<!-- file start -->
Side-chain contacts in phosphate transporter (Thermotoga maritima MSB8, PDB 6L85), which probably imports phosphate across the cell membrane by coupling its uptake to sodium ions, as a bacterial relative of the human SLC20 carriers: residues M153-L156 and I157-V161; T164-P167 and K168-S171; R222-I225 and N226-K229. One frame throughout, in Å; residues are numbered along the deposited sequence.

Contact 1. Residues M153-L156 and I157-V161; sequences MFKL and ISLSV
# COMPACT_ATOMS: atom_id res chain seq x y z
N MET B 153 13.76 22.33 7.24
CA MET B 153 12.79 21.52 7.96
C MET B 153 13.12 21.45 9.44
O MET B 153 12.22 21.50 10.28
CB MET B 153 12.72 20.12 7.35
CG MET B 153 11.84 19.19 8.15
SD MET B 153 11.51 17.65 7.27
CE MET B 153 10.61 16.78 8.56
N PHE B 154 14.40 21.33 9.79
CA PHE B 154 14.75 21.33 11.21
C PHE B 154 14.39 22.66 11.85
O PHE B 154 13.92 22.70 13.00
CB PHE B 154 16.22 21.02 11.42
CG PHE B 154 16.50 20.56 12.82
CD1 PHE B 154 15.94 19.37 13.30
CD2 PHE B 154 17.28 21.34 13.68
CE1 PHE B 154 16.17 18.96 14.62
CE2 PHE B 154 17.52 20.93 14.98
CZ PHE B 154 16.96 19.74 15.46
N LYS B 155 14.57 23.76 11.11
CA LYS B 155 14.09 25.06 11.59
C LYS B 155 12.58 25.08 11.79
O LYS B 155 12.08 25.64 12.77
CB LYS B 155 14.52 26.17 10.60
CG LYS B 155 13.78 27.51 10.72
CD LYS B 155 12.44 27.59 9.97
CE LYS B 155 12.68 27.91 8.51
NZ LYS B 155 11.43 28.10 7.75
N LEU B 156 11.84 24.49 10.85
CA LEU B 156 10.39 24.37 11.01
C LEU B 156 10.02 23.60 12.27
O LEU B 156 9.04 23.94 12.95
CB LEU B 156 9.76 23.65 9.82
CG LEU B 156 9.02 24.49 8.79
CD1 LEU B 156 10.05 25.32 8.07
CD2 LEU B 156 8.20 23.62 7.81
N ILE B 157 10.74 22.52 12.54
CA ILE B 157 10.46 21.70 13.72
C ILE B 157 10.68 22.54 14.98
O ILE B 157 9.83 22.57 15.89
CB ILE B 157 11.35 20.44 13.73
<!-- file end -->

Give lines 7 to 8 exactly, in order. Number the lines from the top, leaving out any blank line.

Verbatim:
O MET B 153 12.22 21.50 10.28
CB MET B 153 12.72 20.12 7.35